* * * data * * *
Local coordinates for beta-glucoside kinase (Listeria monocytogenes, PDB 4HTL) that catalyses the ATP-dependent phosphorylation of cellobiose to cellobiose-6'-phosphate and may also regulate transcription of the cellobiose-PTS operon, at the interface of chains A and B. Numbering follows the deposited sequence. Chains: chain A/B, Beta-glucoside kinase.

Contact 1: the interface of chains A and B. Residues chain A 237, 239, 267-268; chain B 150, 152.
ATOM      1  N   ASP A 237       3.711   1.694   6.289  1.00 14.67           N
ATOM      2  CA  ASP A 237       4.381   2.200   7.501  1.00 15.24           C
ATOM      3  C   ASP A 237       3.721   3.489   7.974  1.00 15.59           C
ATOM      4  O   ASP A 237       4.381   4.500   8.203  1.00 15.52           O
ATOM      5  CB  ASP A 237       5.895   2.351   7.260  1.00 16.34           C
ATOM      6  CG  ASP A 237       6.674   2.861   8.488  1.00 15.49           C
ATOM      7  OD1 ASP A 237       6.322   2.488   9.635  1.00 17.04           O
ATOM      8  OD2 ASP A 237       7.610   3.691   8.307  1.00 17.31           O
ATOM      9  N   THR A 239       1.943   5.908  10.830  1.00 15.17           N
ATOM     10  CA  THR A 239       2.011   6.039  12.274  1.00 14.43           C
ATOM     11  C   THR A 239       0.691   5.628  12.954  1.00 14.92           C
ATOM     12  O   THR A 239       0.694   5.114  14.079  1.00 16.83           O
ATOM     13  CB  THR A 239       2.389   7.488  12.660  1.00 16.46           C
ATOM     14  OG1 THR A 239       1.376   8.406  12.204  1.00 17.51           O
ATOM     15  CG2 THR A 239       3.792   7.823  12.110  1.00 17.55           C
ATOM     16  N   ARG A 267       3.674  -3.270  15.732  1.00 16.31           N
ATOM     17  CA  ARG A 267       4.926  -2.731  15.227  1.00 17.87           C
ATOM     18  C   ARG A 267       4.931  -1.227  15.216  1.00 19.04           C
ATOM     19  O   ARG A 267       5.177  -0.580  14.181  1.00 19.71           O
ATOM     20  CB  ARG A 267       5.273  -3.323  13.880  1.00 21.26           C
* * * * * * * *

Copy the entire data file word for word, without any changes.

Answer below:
Local coordinates for beta-glucoside kinase (Listeria monocytogenes, PDB 4HTL) that catalyses the ATP-dependent phosphorylation of cellobiose to cellobiose-6'-phosphate and may also regulate transcription of the cellobiose-PTS operon, at the interface of chains A and B. Numbering follows the deposited sequence. Chains: chain A/B, Beta-glucoside kinase.

Contact 1: the interface of chains A and B. Residues chain A 237, 239, 267-268; chain B 150, 152.
ATOM      1  N   ASP A 237       3.711   1.694   6.289  1.00 14.67           N
ATOM      2  CA  ASP A 237       4.381   2.200   7.501  1.00 15.24           C
ATOM      3  C   ASP A 237       3.721   3.489   7.974  1.00 15.59           C
ATOM      4  O   ASP A 237       4.381   4.500   8.203  1.00 15.52           O
ATOM      5  CB  ASP A 237       5.895   2.351   7.260  1.00 16.34           C
ATOM      6  CG  ASP A 237       6.674   2.861   8.488  1.00 15.49           C
ATOM      7  OD1 ASP A 237       6.322   2.488   9.635  1.00 17.04           O
ATOM      8  OD2 ASP A 237       7.610   3.691   8.307  1.00 17.31           O
ATOM      9  N   THR A 239       1.943   5.908  10.830  1.00 15.17           N
ATOM     10  CA  THR A 239       2.011   6.039  12.274  1.00 14.43           C
ATOM     11  C   THR A 239       0.691   5.628  12.954  1.00 14.92           C
ATOM     12  O   THR A 239       0.694   5.114  14.079  1.00 16.83           O
ATOM     13  CB  THR A 239       2.389   7.488  12.660  1.00 16.46           C
ATOM     14  OG1 THR A 239       1.376   8.406  12.204  1.00 17.51           O
ATOM     15  CG2 THR A 239       3.792   7.823  12.110  1.00 17.55           C
ATOM     16  N   ARG A 267       3.674  -3.270  15.732  1.00 16.31           N
ATOM     17  CA  ARG A 267       4.926  -2.731  15.227  1.00 17.87           C
ATOM     18  C   ARG A 267       4.931  -1.227  15.216  1.00 19.04           C
ATOM     19  O   ARG A 267       5.177  -0.580  14.181  1.00 19.71           O
ATOM     20  CB  ARG A 267       5.273  -3.323  13.880  1.00 21.26           C